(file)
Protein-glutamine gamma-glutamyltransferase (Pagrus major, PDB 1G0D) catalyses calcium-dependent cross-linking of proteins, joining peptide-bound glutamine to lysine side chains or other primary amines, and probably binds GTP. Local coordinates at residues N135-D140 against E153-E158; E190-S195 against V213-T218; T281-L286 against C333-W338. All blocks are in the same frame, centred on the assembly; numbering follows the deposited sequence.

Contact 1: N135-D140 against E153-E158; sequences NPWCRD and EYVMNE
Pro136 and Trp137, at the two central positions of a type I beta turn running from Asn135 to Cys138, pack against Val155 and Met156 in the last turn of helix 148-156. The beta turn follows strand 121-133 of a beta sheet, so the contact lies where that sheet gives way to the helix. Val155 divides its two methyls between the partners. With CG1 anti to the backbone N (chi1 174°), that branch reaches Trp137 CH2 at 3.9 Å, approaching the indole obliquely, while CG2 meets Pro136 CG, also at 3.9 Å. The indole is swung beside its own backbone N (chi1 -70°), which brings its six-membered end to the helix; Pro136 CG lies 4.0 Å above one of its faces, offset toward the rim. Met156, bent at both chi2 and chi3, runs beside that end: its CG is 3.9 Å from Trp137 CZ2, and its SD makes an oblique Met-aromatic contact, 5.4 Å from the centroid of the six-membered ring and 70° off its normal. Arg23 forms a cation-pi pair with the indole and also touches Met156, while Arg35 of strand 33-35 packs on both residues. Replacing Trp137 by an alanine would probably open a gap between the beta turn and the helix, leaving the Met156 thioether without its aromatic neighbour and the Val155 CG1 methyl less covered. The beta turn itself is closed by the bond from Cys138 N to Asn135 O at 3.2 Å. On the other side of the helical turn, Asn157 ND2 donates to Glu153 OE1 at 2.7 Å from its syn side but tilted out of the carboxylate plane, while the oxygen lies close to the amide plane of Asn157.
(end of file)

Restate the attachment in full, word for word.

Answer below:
Protein-glutamine gamma-glutamyltransferase (Pagrus major, PDB 1G0D) catalyses calcium-dependent cross-linking of proteins, joining peptide-bound glutamine to lysine side chains or other primary amines, and probably binds GTP. Local coordinates at residues N135-D140 against E153-E158; E190-S195 against V213-T218; T281-L286 against C333-W338. All blocks are in the same frame, centred on the assembly; numbering follows the deposited sequence.

Contact 1: N135-D140 against E153-E158; sequences NPWCRD and EYVMNE
Pro136 and Trp137, at the two central positions of a type I beta turn running from Asn135 to Cys138, pack against Val155 and Met156 in the last turn of helix 148-156. The beta turn follows strand 121-133 of a beta sheet, so the contact lies where that sheet gives way to the helix. Val155 divides its two methyls between the partners. With CG1 anti to the backbone N (chi1 174°), that branch reaches Trp137 CH2 at 3.9 Å, approaching the indole obliquely, while CG2 meets Pro136 CG, also at 3.9 Å. The indole is swung beside its own backbone N (chi1 -70°), which brings its six-membered end to the helix; Pro136 CG lies 4.0 Å above one of its faces, offset toward the rim. Met156, bent at both chi2 and chi3, runs beside that end: its CG is 3.9 Å from Trp137 CZ2, and its SD makes an oblique Met-aromatic contact, 5.4 Å from the centroid of the six-membered ring and 70° off its normal. Arg23 forms a cation-pi pair with the indole and also touches Met156, while Arg35 of strand 33-35 packs on both residues. Replacing Trp137 by an alanine would probably open a gap between the beta turn and the helix, leaving the Met156 thioether without its aromatic neighbour and the Val155 CG1 methyl less covered. The beta turn itself is closed by the bond from Cys138 N to Asn135 O at 3.2 Å. On the other side of the helical turn, Asn157 ND2 donates to Glu153 OE1 at 2.7 Å from its syn side but tilted out of the carboxylate plane, while the oxygen lies close to the amide plane of Asn157.